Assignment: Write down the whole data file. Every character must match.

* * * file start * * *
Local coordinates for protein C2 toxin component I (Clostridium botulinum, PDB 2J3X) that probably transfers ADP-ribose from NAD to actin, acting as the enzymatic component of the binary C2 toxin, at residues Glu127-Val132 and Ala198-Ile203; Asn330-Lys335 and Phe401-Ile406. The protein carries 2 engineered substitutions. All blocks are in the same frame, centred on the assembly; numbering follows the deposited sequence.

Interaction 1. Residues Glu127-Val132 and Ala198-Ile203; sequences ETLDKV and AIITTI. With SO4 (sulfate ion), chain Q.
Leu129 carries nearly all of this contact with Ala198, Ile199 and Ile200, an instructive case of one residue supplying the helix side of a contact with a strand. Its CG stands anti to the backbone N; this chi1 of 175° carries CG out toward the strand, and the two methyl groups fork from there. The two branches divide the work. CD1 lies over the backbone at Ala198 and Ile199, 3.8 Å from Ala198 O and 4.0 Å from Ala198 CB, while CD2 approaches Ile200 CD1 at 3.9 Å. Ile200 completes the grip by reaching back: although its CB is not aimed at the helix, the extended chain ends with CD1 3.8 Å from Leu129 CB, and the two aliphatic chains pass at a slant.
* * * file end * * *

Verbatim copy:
Local coordinates for protein C2 toxin component I (Clostridium botulinum, PDB 2J3X) that probably transfers ADP-ribose from NAD to actin, acting as the enzymatic component of the binary C2 toxin, at residues Glu127-Val132 and Ala198-Ile203; Asn330-Lys335 and Phe401-Ile406. The protein carries 2 engineered substitutions. All blocks are in the same frame, centred on the assembly; numbering follows the deposited sequence.

Interaction 1. Residues Glu127-Val132 and Ala198-Ile203; sequences ETLDKV and AIITTI. With SO4 (sulfate ion), chain Q.
Leu129 carries nearly all of this contact with Ala198, Ile199 and Ile200, an instructive case of one residue supplying the helix side of a contact with a strand. Its CG stands anti to the backbone N; this chi1 of 175° carries CG out toward the strand, and the two methyl groups fork from there. The two branches divide the work. CD1 lies over the backbone at Ala198 and Ile199, 3.8 Å from Ala198 O and 4.0 Å from Ala198 CB, while CD2 approaches Ile200 CD1 at 3.9 Å. Ile200 completes the grip by reaching back: although its CB is not aimed at the helix, the extended chain ends with CD1 3.8 Å from Leu129 CB, and the two aliphatic chains pass at a slant.